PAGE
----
Get Experience

Health professions programs want well-rounded applicants involved in campus and community activities and meaningful experiences outside the classroom. Join a pre-health student organization. Volunteer. Do research. Join other student groups. Study abroad. Get experience, and have fun!

Health-Related Activities

Admissions committees expect you to have experience in health-care settings. It is essential to have job-shadowing, clinical observation, or other health-related experiences like volunteering, working, or in certain research settings. No matter how you get your experience, you need to show that you've had some type of patient interaction or engagement in addition to observation. The more patient engagement you have, the better. Experiences will also help you with content for your personal statement and topics to talk about during your interview.

Job Shadowing

Job shadowing is observing a professional working in your field of interest. It helps you confirm that your area of interest is the right path for you, and provides insight on day-to-day roles and responsibilities.

Job shadowing can also build relationships with health-care providers, leading to the kind of letters of recommendation that admissions committees value, and other opportunities for guidance and mentoring.

"Our proximity to hospitals and clinics gives our students a better chance of securing the clinical experiences and internships which are critical to getting into professional health programs."Nicole Roeper,  Pre-Health  Advisor

Direct Patient Care

Some programs, like physician assistant schools, require direct patient contact experience, like taking blood pressures, drawing blood, or giving patient baths. This experience, known as Direct Patient Care (DPC), takes place on either a paid or volunteer basis. School requirements vary, so check with each school you're applying to, to find out what is accepted for required DPC hours.

Students can gain hands-on patient experience in a number of ways. For example, working as a Certified Nurse Aide at a local nursing home (our local CNA training program)  or a Phlebotomist at a local hospital. Another excellent way to gain direct patient care experience is by becoming a Certified Emergency Medical Technician (EMT). 

Other examples of positions where you can gain DPC hours include:

  • Registered Nurse (RN) or Licensed Practical Nurse (LPN)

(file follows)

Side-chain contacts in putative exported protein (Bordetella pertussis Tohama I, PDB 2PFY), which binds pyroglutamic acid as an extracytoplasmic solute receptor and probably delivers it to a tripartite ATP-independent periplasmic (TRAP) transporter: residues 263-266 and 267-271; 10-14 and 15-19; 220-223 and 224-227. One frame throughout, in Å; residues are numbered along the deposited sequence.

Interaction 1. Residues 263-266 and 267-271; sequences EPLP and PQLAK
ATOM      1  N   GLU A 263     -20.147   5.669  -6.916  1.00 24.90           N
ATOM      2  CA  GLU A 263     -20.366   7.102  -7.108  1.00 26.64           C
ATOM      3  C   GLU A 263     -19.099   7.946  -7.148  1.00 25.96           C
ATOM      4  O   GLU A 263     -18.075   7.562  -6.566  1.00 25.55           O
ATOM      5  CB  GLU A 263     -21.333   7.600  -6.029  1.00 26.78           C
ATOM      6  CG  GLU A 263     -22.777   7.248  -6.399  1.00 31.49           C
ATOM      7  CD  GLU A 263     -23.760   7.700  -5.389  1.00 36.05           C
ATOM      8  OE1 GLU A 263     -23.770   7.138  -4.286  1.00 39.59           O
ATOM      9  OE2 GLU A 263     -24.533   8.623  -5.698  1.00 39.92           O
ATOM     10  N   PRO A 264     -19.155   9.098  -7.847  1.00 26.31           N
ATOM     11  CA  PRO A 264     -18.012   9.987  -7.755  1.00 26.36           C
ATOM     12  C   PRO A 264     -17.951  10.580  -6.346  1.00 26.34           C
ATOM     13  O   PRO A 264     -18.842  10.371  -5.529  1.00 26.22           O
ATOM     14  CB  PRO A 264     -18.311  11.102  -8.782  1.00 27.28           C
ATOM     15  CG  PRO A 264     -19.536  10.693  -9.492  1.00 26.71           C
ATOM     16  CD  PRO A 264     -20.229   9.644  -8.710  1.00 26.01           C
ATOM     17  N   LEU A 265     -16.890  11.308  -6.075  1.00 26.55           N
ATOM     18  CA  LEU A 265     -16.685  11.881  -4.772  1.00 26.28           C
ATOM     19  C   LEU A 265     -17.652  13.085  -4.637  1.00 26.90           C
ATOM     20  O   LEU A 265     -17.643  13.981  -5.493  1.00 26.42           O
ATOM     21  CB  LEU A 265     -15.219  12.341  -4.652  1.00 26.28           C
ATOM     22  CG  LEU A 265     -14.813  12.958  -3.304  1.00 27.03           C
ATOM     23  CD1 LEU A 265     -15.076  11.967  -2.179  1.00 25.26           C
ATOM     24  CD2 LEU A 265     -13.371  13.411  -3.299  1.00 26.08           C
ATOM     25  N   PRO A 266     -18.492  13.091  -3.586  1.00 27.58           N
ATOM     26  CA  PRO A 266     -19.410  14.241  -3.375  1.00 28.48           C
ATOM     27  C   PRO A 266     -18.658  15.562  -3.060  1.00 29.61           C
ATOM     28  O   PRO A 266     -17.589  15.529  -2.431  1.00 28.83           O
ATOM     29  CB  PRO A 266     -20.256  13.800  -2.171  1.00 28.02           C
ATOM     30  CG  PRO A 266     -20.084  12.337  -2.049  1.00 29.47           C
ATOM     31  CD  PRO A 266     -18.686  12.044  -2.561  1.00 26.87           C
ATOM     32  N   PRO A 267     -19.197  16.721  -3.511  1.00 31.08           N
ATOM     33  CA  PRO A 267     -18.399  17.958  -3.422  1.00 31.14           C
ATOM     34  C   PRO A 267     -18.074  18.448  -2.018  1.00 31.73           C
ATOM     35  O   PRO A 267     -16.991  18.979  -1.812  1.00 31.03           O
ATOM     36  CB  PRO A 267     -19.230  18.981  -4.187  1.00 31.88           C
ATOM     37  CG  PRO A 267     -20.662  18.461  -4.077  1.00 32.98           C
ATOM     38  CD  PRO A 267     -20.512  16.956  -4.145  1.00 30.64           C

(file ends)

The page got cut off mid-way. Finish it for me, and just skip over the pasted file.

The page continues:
• X-Ray Technician
  • Paramedic
  • Emergency Room Technician
  • Medical Volunteer
  • Medical Assistant
  • Patient Care Assistant/Tech (PCA)
  • EKG Technician

Volunteering and Community Service

Volunteer and community service is also essential for a successful application. It demonstrates your character and desire to give back to your community. Volunteering can be clinical, like helping at hospice or becoming an EMT, or non-clinical, for example tutoring or helping at a church.

Students can also be personally enriched by clinical and non-clinical experiences. Choose experiences that you enjoy, and try sticking with what moves you the most. Commitment to a specific experience over a prolonged period of time carries weight with admissions committees and allows you to make an even more significant contribution to something you care about. Leadership roles also impress committees and foster personal development. 

Research Experience

Admissions committees value research experience. It shows your strong commitment to academics and helps develop skills that professional schools find appealing, including analytical skills, critical thinking skills, logic and reasoning, and responsibility. It demonstrates that you can work as part of a team and, depending on your position in the lab, can demonstrate strong leadership skills.

Michigan Tech is a public research university, so there are many ways to get involved with undergraduate research on a volunteer, paid, or for-credit basis.

Search for research projects that interest you and reach out to the department or individual researchers to find out how to be involved.

Student Organizations

Michigan Tech has pre-health-related student groups that offer more volunteer opportunities, and the ability to network and work with student peers with the same interests as you. Joining student organizations and working your way up to an executive board position helps develop leadership skills.  

Leadership Experience

Leadership skills are crucial in the health-care field. Admissions committees want to see that applicants assume ownership in every task and have the ability to direct a team. They are looking for successful health care providers and future leaders.   

Cultivate leadership skills at Michigan Tech by working toward a leading role in your student organization, research project or community service initiative. Learn what it takes to lead with integrity by enrolling in LeaderShape Institute, a week-long experience designed to help you take skills to the next level.

"Graduate programs look for leadership experiences. It is easier to take on leadership roles at a smaller school like Michigan Tech."Nicole Roeper, Pre-Health Advisor

Study Abroad

Study abroad makes your application stand out, demonstrating cultural competence and life experience. Pre-health students can travel to the University of Nicosia (UNIC) Medical School in Nicosia, Cyprus, for courses in human anatomy and physiology, and learn about the European health-care system. One of the unique benefits: learning with human cadavers in the anatomy labs.

Pavlis Honors College

Learn to lead. Immerse in product development, international service, internships, and co-ops. Design a custom pathway that combines your pre-health professional school prep with the most unique honors colleges in the country. Learn more about Pavlis Honors College—where exceptional students are mentored and enriched, and student success is more than GPA.